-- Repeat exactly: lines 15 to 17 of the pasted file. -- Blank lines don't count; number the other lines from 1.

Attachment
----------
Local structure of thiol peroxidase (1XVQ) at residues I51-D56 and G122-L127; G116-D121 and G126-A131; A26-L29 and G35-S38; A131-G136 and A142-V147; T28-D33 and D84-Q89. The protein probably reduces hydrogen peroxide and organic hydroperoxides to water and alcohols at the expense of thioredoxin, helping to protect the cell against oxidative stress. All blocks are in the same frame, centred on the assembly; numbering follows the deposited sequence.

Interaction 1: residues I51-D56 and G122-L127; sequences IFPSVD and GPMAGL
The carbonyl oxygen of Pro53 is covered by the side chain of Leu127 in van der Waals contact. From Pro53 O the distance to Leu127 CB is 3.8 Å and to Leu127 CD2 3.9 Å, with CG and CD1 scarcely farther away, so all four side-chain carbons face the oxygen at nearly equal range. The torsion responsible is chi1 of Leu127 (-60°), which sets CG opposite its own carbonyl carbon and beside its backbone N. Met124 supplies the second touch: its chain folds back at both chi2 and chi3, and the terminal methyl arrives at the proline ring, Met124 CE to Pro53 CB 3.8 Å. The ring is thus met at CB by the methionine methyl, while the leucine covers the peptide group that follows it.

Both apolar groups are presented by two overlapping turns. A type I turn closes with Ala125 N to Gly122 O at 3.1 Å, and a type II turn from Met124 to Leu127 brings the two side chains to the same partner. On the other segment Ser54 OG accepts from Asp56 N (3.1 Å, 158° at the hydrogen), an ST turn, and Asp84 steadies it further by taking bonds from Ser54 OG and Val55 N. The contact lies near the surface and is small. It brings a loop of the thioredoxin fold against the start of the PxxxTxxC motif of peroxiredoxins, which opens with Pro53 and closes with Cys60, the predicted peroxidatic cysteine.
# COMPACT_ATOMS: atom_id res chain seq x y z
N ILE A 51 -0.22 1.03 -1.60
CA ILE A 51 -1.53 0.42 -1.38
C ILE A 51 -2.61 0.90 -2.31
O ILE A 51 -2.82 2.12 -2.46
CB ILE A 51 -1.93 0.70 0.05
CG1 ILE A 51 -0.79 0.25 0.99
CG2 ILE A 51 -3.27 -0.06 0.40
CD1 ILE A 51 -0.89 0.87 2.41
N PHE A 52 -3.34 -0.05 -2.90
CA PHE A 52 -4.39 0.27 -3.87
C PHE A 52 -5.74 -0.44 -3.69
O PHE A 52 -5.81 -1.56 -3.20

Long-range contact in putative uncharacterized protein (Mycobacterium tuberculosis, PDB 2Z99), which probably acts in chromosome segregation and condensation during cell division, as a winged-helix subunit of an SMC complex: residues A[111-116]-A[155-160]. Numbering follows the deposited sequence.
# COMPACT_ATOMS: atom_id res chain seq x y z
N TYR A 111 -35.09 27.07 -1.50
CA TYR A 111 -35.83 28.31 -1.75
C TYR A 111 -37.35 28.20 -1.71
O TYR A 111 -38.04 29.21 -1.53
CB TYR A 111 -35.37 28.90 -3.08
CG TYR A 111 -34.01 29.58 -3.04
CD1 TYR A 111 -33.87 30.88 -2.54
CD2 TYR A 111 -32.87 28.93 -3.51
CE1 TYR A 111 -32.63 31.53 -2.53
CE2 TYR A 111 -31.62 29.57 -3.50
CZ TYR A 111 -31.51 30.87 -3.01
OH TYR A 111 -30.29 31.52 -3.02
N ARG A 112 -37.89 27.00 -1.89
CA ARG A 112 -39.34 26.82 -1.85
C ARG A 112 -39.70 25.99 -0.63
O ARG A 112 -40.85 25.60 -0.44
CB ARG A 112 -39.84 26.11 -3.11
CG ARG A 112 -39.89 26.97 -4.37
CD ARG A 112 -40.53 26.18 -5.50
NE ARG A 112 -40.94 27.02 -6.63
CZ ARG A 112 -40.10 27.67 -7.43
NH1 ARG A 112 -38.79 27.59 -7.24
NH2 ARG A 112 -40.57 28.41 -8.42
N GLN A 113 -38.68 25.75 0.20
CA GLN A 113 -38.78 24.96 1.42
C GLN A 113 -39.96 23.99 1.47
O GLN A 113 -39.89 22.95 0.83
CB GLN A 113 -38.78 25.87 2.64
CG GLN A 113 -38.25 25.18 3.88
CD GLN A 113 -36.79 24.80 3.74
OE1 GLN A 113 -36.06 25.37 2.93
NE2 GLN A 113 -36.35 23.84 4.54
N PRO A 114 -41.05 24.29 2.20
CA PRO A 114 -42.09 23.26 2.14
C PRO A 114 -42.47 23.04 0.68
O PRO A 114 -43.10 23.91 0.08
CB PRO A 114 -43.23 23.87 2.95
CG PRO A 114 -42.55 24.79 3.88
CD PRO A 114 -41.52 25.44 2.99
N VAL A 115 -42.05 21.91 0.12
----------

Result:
CA PHE A 52 -4.39 0.27 -3.87
C PHE A 52 -5.74 -0.44 -3.69
O PHE A 52 -5.81 -1.56 -3.20